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12.
Income Taxes.
The Company’s effective income tax rate was 23.0% and 5.7% for the
six
 months
 ended June 30, 2021 and 2020, respectively. The difference in the effective rates between periods is driven by the release of the Company’s valuation allowance against deferred taxes in the third quarter of 2020. Differences in the effective tax and the statutory federal income tax rate of
 21%
 
are driven by state income taxes and anticipated annual permanent differences, and offset by the orphan drug credit claimed.
The Company had no uncertain tax positions as of June 30, 2021 and December 31, 2020.
 
13.
Stockholders’ Equity.
Preferred Stock
The Company has 5,000,000 shares of authorized preferred stock, $0.001 par value per share, at June 30, 2021 and December 31, 2020. No shares of preferred stock were outstanding at June 30, 2021 and December 31, 2020.
Common Stock
The Company has 200,000,000 shares of authorized common stock, par value $0.001 per share. At June 30, 2021 and December 31, 2020, 103,162,041 and 103,781,641 shares, respectively, of common stock were issued and outstanding. Each holder of common stock is entitled to one vote of each share of common stock held of record on all matters on which stockholders generally are entitled to vote.
Share Repurchases
In March 2021, the Company’s Board of Directors approved a share repurchase program that authorizes the repurchase of up to $40 million of the Company’s common stock, pursuant to a repurchase plan under Rule
10b-18
of the Securities Act. The share repurchase program commenced on March 22, 2021 and, during the three and six months ended June 30, 2021, 732,951 and 800,000 shares were repurchased for an aggregate purchase price of approximately $3.7 million ($5.00 average price per share) and $4.0 million ($4.95 average price per share), respectively.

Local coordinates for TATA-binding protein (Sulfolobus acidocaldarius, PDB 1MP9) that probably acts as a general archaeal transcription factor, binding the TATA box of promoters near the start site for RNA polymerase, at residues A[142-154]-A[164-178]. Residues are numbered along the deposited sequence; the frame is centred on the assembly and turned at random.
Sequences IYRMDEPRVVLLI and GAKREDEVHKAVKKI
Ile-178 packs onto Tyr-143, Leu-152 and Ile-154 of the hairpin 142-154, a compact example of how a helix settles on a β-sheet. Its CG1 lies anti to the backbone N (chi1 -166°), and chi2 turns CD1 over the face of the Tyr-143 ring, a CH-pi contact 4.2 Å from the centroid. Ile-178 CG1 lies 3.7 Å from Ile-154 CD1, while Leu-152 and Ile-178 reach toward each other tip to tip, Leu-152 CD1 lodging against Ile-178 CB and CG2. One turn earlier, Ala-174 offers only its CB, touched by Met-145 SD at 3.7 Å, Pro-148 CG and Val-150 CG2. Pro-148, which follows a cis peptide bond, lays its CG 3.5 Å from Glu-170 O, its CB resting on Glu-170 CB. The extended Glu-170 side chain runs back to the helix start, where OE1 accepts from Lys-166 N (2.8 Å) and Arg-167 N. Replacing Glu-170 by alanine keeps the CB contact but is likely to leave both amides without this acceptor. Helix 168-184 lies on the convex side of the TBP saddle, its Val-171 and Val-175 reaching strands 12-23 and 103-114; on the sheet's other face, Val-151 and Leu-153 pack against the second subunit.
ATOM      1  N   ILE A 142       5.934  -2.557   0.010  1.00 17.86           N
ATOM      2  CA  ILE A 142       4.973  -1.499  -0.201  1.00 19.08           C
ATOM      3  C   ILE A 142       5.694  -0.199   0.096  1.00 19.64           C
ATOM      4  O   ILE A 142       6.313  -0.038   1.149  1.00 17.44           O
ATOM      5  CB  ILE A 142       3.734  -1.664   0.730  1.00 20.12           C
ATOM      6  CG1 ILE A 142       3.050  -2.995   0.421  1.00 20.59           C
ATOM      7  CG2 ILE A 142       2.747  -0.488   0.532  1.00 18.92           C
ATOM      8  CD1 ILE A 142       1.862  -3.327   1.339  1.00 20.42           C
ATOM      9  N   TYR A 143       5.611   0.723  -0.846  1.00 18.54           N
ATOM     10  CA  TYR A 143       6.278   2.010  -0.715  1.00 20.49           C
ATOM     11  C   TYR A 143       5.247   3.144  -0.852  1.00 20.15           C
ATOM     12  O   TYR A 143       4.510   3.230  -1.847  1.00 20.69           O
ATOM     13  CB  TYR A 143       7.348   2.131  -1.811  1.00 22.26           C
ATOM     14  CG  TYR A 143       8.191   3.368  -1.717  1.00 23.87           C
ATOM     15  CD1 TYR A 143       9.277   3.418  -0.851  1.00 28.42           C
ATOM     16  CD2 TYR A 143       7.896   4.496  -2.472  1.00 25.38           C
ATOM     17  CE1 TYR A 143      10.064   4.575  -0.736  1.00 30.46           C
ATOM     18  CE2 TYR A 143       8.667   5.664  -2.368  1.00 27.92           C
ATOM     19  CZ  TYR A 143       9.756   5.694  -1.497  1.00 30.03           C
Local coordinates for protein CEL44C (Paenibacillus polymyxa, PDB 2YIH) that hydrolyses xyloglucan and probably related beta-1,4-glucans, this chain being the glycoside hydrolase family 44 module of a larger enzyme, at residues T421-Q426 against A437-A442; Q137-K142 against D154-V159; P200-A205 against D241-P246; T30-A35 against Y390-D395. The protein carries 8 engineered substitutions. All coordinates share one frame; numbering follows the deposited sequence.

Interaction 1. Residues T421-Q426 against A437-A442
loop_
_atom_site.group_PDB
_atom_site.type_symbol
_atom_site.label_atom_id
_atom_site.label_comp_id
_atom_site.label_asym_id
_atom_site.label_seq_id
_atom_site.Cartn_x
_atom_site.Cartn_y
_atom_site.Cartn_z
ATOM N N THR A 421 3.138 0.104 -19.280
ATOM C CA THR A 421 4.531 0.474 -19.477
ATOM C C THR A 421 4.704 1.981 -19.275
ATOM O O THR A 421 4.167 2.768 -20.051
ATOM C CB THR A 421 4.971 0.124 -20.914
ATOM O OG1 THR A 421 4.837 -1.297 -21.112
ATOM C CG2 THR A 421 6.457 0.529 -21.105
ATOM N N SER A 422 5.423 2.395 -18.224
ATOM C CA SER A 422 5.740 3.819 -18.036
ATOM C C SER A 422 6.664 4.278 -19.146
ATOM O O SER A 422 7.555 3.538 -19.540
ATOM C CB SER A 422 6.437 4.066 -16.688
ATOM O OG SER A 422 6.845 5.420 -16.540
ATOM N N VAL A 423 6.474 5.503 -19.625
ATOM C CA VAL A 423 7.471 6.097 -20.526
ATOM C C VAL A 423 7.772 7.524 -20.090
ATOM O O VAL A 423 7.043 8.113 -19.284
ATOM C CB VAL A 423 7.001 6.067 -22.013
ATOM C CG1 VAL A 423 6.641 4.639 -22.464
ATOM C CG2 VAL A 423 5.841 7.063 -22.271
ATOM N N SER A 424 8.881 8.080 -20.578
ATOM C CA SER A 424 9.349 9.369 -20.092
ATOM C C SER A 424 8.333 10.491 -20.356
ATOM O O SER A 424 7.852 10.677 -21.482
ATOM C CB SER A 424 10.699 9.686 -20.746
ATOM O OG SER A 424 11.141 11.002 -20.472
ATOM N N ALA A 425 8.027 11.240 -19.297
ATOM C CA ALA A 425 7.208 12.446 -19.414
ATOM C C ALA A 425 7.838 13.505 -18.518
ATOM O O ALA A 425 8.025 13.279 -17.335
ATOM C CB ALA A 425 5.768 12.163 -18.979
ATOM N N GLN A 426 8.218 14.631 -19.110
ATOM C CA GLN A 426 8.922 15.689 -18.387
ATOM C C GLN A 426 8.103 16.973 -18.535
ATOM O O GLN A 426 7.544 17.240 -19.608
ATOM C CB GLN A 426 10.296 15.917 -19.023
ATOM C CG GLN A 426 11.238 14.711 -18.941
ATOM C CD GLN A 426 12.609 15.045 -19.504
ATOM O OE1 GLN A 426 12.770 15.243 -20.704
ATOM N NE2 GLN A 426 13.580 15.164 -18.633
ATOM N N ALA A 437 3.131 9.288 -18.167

See Note 15 (Subsequent Events).
2020 Shelf Registration Statement
On July 23, 2020, the Company filed a shelf registration statement with the SEC to sell up to $200 million of common stock, preferred stock, warrants to purchase common stock, debt securities and units consisting of one or more of such securities (the “2020 Shelf Registration Statement”). The 2020 Shelf Registration Statement (file no.
333-240052)
was declared effective by the SEC on July 31, 2020. As of the date of this report, no offerings have been completed under the Company’s 2020 Shelf Registration Statement.
 
14.
Stock Compensation.
For the three and six months ended June 30, 2021 and 2020, the Company recorded stock-based compensation expense as follows (in thousands):